Executive Briefing: Case Study on the Return on Investment
of Executive Coaching
Merrill C. Anderson, Ph.D.
A Fortune 500 firm and Pyramid Resource Group, a coaching services
company, recently engaged MetrixGlobal LLC to determine the business
benefits and return on investment for an executive coaching program.
This executive briefing was excerpted from the final report of the
study and is intended for the private use of MetrixGlobal clients
and professional associates. Please contact Merrill Anderson, firstname.lastname@example.org,
515 278-0051, for additional information.
The Bottom Line: Coaching produced a 529% return on investment and
significant intangible benefits to the business. The study provided
powerful new insights into how to maximize the business impact from
A Fortune 500
firm launched an innovative leadership development effort that was
expected to accelerate the development of next generation leaders.
The participants in this effort were drawn mostly from the ranks
of middle managers and from many different business units and functional
areas. Leadership development activities included group mentoring,
individual assessments and development planning, a leadership workshop
and work on strategic business projects.
considered to be a key enabler for this approach to leadership development
because the participants could work privately and individually with
his or her coach to develop specific leadership competencies. The
client organization engaged the Pyramid Resource Group to provide
coaching to the leadership development participants. While participants
spoke very highly of their experience with coaching it was decided
to conduct a formal assessment of the effectiveness and business
impact of coaching. It is intended that the results from this study
be used to determine:
1. How did coaching add value to the business and what was the return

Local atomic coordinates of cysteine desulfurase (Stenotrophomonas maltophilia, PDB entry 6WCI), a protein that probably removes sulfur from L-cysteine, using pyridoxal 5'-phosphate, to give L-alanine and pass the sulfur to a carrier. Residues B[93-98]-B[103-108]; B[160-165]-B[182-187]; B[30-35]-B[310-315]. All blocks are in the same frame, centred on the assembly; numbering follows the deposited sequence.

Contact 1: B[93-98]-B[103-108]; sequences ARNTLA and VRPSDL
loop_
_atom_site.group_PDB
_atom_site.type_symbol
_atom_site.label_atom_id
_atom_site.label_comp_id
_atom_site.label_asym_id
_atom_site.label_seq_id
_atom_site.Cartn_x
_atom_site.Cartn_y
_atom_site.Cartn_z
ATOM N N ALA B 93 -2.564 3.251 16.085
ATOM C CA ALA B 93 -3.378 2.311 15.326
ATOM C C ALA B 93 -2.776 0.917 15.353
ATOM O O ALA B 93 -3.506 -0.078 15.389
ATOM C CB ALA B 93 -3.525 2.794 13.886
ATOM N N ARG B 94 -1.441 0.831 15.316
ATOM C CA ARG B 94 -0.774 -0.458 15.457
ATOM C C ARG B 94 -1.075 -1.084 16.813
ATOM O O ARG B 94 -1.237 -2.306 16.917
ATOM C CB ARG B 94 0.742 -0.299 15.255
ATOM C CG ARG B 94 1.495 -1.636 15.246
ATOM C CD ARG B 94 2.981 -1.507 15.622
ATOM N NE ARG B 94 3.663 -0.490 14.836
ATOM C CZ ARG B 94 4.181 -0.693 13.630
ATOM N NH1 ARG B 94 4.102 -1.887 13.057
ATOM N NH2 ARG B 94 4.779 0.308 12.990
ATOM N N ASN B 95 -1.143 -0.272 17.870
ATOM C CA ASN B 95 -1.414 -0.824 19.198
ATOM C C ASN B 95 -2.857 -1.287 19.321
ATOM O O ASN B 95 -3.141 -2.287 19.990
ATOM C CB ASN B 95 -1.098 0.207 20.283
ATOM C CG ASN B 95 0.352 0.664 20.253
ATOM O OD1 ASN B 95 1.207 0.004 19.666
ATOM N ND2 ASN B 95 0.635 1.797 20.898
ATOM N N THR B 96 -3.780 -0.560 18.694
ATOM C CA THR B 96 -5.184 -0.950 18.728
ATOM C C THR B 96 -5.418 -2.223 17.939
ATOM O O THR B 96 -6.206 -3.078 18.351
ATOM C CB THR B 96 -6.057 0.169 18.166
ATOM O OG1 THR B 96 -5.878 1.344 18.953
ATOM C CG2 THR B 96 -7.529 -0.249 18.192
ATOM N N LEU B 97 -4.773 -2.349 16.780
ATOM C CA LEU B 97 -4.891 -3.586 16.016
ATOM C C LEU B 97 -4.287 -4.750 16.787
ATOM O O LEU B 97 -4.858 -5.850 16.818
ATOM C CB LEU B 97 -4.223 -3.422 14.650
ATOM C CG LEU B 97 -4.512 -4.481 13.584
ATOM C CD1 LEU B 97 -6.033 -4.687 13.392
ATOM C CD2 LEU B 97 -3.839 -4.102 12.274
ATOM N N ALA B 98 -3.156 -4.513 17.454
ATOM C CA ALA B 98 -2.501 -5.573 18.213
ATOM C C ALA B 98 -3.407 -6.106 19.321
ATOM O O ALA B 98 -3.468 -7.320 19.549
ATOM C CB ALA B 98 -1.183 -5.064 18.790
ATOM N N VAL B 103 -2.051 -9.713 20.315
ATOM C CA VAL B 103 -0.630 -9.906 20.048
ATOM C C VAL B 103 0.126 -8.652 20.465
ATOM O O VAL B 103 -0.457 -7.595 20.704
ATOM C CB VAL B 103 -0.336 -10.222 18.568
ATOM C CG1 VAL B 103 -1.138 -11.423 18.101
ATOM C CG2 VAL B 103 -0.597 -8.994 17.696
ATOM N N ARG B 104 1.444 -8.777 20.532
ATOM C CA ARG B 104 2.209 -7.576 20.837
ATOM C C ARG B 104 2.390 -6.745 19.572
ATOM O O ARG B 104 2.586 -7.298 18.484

2. How could coaching be best leveraged in the future, especially
if coaching was to be expanded to other business regions?
It was decided
that the best way to isolate and capture the effects of coaching
on the business was through a questionnaire. This questionnaire
had two parts. Part one was completed electronically via email and
examined clients initial reaction to coaching, what they learned,
how they applied what they learned and captured their initial assessment
of business impact. Part two was conducted over the telephone with
each respondent and probed more deeply into business impact and
the financial return on investment
The target population
for the survey was 43 leadership development participants. These
participants were drawn from two regions: Eastern United States
(37) and Mexico (6). These participants represented a cross section
of the business and included those in sales, operations, technology,
finance and marketing. All had been identified as potential leaders
and executives. Thirty (30) of 43 leadership development participants
returned their surveys for a 70% response rate.
a very effective developmental tool for the leadership development
participants, producing financial and intangible benefits for the
business. Coaching sessions were rich learning environments that
enabled the learning to be applied to a variety of business situations.
Decision-making, team performance and the motivation of others were
enhanced. Many of these business applications contributed annualized
financial benefits. Other applications created significant intangible
benefits. Overall, the participants appreciated their coaching experiences
and would highly recommend coaching to others.
(77%) of the 30 respondents indicated that coaching had significant
or very significant impact on at least one of nine business measures.
In-depth discussions were conducted over the telephone with each
respondent to further explore the business impact of coaching. Sixty
percent of the respondents were able to identify specific financial
benefits that came as a result of their coaching.
(60% favorable) and employee satisfaction (53%) were cited as the
most significantly impacted by the coaching. Respondents defined
productivity in this context as relating to their personal or to
their work group productivity and half (50%) documented annualized